EDITOR’S NOTE: This story appears in the June issue of Women’s Pro Rodeo News, the official publication of the WPRA. It is republished here with the approval of the WPRA.
The dry climate of the Oklahoma Panhandle is vastly different from his lake-washed environment of his north Texas home, but Slick By Design seems to like it.
Slick and his jockey, Michele McLeod, won the Guymon (Okla.) Pioneer Days Rodeo’s average championship for the second time in four years. The talented tandem finished in a two-run cumulative time of 34.71 seconds to claim the title, guided by a 17.19-second final-round winning run.
“Guymon started off our career in 2013, and that was the first rodeo we won,” said McLeod, a three-time Wrangler National Finals Rodeo qualifier from Whitesboro, Texas. “It was nice to come back and win it again.”
McLeod’s first victory inside Hitch Arena may have been the guiding force behind her first trip to the NFR, all aboard a stallion that is just 9 years old. Every year he’s played for the biggest pay in the sport, Slick has improved. A year ago, McLeod and the black placed in six rounds, finished fourth in the average and pocketed more than $138,000 in Vegas.
His job in May is considerably different than it is in December, but Slick still has a winning way about him.
“What’s going on with slick right now is that he’s basically spending most of this spring breeding,” she said. “He’s not really at the top of his game, because he’s only been run once a week for the month of April and the first of May. The weekend of Guymon, for example, I usually run him twice in Guymon and once in Duncan (Okla.), but I opted to run another horse in Duncan.”
That seemed to be a good choice. Even on another mount, McLeod placed fourth in Duncan, so it was a win-win weekend. In all, she pocketed more than $4,600 of Oklahoma’s money, with $3,918 coming in the Panhandle. She and slick posted a 17.52 in the first round and placed 12; only 10 women earned money per round.
“We ran ninth in our drag, so we were at the bottom of the ground,” she said. “He’s been running in smaller pens, so it’s the first big pen he’s worked this year. He worked great, but it was heavier and deeper ground. His time reflected that.”
The .19 on Saturday night was 17-100ths of a second faster than the second-round runner-up, Tori Morris. But that was enough to allow McLeod to squeak past Taylor Langdon by a hundredth for the average title.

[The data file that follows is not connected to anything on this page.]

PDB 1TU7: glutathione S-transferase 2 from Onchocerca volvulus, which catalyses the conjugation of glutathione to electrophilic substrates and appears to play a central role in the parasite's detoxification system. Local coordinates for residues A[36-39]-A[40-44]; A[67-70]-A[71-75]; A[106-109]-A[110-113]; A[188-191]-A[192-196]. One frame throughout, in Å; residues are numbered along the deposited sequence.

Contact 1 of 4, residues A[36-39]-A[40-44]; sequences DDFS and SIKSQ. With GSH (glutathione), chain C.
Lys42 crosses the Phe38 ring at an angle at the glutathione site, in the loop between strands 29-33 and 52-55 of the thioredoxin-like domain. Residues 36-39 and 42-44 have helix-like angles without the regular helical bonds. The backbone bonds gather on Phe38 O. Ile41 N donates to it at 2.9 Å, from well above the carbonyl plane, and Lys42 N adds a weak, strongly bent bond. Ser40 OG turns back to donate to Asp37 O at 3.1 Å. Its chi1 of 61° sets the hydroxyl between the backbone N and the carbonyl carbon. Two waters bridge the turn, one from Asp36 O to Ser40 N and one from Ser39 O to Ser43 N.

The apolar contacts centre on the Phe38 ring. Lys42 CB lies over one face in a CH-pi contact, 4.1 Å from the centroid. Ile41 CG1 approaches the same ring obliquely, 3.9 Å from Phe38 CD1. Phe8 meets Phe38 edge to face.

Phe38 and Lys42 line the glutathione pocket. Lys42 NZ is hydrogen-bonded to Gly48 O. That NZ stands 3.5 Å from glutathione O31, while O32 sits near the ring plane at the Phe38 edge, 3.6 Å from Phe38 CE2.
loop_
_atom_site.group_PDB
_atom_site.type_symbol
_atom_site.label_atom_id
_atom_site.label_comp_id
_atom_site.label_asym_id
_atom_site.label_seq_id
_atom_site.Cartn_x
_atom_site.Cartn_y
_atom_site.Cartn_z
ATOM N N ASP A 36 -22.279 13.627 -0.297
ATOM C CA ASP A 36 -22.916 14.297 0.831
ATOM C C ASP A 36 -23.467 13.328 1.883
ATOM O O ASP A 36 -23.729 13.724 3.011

“There’s just some history behind Guymon,” she said. “I had always heard about Guymon. I had gone years and years ago when I first went to Texas, and it seemed like all the good barrel racers were there. Then going there and winning it always makes me want to go back.
“The committee’s great. They always have a really good crowd for their performances, and you can just feel the electricity in that pen.”
In fact, she and Slick ran in front of the largest audience among the four performances at Hitch Arena, with nearly 6,000 on hand to see the dynamic pair race to the title. Of course, it helps that her mount has a calm demeanor and acts much different than most stallions in the game.
“I don’t think he’d be where he’s at if he acted like a stud,” McLeod said. “He loves to run barrels. He gets stronger and faster as each day goes on. He just absolutely loves doing this, and you can tell the look in his eyes, especially this time when he’s breeding. Running in front of that big crowd was great.
“He loves to be in the crowd. He tries every time you run barrels on him, but he’s a performer, and he loves it when the crowd is loud. When you get to our level, these horses know the difference between slack and a performance.”
As of mid-May, McLeod was in the top 15 in the world standings with more than $58,000 in season earnings. She credits an outstanding winter run with that success and sitting third in the standings at the time, but she knows there’s a lot of rodeo left to play.
“The rodeo season really hasn’t begun,” she said. “I’m not a true superstitious person, but on this subject, I am. I choose not to look at the at rodeo any different. I’ve seen in the past that people have had a really good winter and still not made the NFR.
“My plan is to rodeo as normal. With Slick, he’s just going to go to some particular rodeos. He’s been great, and he feels healthy, so we’re going to try to keep him that way.”
That’s what the best ladies in the game do with the best horses. They care for them as much as possible, and the cowgirls pay attention to their personalities. That’s what makes McLeod and Slick so special.
“His attitude and his personality really make him special to me,” McLeod said. “He tries so hard to do what I ask him, to do his job. He’s a very kind horse, and he absolutely loves his job. For me now being on him three years, it makes me smile just to ride him.
“I’ve said for the past couple years that if he throws babies with half his try, his babies are going to be phenomenal.”
Spoken like a true phenom herself.